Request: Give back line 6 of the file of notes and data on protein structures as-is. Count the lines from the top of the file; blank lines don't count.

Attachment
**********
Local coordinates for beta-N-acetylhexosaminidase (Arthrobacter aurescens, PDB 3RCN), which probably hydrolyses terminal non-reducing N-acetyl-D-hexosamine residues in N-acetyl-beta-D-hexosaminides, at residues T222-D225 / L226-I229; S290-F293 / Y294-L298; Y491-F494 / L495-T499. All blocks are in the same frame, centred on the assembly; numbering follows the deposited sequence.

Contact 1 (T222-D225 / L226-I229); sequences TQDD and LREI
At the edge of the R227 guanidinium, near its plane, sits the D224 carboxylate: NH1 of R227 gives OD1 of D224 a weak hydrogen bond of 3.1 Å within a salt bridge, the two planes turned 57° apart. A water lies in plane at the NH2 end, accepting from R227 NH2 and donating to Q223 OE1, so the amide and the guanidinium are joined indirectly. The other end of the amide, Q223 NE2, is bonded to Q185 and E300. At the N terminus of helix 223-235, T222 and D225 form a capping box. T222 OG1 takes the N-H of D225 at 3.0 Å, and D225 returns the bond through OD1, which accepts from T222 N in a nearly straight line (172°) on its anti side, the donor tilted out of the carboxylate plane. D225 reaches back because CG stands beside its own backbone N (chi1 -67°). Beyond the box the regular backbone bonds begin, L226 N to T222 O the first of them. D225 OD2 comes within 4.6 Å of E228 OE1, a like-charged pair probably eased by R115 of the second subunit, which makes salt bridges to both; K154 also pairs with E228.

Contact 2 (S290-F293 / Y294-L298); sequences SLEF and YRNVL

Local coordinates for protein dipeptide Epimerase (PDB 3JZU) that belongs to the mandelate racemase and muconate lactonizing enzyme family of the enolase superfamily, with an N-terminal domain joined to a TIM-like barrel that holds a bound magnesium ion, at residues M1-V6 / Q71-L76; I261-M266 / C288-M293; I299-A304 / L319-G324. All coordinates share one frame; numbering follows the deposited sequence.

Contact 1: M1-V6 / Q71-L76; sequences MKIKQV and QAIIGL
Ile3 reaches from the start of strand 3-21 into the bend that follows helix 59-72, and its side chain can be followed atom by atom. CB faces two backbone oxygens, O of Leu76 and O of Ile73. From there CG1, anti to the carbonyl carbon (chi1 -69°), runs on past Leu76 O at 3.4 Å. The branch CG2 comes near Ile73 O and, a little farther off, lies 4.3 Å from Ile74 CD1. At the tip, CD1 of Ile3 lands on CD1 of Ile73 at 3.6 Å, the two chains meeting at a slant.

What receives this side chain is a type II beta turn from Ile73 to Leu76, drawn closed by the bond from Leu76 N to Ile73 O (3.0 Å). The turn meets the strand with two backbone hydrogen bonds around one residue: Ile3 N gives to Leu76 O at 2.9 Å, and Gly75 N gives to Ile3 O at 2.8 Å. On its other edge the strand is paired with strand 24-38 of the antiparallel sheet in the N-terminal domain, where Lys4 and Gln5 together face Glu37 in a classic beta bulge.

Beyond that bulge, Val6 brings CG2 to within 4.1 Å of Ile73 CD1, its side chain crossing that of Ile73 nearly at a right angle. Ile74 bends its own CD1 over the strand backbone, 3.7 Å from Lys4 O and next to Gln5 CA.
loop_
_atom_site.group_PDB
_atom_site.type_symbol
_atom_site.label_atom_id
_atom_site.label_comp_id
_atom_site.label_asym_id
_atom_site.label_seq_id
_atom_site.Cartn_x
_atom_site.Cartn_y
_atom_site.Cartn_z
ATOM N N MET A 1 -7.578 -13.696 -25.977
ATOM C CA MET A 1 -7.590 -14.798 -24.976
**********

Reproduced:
Contact 1: M1-V6 / Q71-L76; sequences MKIKQV and QAIIGL